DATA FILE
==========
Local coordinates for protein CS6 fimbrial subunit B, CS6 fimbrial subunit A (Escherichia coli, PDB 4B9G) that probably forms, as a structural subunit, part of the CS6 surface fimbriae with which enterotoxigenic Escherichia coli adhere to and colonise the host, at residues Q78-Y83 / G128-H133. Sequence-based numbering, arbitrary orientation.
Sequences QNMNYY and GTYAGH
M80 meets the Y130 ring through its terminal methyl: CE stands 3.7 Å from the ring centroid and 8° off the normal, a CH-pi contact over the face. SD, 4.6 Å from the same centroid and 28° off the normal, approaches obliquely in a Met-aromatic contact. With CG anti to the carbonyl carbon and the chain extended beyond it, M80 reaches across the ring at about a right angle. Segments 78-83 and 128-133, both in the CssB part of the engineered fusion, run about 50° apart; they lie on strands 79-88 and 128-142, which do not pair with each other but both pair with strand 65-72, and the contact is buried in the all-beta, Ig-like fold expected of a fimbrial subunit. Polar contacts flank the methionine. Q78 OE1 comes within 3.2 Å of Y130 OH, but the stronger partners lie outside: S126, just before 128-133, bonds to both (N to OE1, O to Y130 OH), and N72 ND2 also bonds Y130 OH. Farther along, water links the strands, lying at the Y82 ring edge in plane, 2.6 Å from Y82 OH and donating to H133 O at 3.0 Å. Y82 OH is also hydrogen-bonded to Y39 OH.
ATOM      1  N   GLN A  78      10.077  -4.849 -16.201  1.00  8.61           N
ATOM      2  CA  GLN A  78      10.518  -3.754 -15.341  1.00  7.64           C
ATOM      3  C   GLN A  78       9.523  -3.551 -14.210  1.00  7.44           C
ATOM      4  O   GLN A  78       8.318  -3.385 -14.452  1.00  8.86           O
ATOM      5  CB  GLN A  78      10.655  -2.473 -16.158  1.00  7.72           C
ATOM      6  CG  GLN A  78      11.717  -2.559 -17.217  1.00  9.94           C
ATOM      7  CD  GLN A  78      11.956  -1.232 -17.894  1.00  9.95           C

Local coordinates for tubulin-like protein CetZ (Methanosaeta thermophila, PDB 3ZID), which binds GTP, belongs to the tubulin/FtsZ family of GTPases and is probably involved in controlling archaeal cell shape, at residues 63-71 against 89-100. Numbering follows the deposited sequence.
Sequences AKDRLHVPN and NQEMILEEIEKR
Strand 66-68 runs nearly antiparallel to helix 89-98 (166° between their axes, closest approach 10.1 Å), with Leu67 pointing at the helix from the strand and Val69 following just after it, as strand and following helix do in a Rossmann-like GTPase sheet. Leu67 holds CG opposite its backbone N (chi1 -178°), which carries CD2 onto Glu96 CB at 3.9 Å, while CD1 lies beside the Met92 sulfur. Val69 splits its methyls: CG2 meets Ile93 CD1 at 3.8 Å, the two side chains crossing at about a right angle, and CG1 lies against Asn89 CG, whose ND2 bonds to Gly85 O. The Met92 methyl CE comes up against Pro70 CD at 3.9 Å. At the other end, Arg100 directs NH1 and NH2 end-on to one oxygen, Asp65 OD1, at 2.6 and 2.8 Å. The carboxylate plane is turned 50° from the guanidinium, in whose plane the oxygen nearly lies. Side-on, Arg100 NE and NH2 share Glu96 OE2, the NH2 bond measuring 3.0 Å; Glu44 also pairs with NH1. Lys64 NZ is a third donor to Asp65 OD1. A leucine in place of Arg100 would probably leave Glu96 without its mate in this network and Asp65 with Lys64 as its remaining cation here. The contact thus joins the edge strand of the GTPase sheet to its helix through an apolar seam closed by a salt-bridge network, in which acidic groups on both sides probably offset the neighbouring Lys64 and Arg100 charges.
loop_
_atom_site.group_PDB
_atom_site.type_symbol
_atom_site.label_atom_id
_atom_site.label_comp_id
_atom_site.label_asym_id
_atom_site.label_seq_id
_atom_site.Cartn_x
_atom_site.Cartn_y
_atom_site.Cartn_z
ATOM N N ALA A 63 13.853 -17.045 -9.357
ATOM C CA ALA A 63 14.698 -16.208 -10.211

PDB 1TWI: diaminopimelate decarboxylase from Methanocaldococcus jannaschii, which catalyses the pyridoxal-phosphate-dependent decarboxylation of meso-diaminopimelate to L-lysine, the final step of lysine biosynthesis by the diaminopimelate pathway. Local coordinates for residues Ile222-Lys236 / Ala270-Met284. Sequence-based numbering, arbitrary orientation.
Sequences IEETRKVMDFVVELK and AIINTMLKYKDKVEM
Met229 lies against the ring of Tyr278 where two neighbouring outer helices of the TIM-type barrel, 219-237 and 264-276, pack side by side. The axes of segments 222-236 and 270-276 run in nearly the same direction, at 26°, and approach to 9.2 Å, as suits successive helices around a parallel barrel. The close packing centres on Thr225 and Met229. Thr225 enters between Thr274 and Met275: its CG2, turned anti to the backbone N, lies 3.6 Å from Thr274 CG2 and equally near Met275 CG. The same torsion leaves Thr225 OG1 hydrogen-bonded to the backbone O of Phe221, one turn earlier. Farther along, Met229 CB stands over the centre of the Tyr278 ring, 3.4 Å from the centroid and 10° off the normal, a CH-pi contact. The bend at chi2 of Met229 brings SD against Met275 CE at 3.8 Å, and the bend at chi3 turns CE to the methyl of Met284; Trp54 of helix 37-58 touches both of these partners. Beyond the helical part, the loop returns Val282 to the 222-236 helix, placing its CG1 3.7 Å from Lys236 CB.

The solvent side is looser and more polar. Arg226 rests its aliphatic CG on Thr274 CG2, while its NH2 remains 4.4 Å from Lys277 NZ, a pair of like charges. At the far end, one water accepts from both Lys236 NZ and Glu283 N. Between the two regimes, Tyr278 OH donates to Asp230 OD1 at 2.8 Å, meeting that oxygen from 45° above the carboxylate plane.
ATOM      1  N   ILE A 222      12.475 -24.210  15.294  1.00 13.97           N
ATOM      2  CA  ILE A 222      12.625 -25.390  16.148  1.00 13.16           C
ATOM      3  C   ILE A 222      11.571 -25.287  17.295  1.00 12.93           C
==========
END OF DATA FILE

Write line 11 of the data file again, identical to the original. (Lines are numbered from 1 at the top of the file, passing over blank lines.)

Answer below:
Local coordinates for tubulin-like protein CetZ (Methanosaeta thermophila, PDB 3ZID), which binds GTP, belongs to the tubulin/FtsZ family of GTPases and is probably involved in controlling archaeal cell shape, at residues 63-71 against 89-100. Numbering follows the deposited sequence.